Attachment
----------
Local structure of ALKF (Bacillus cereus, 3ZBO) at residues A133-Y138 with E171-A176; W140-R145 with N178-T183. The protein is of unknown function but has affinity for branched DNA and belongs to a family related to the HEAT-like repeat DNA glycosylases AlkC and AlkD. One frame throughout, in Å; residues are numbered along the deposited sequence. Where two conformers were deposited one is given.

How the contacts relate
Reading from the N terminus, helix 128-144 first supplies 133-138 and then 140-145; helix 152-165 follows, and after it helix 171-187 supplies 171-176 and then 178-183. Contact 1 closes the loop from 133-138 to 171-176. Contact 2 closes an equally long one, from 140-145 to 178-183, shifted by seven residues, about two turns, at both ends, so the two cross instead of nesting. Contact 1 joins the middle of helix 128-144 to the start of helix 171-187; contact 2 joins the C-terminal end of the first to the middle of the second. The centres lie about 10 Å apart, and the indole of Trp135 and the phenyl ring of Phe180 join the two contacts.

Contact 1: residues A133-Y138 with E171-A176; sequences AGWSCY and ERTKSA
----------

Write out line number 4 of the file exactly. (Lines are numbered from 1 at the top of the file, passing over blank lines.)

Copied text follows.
Contact 1: residues A133-Y138 with E171-A176; sequences AGWSCY and ERTKSA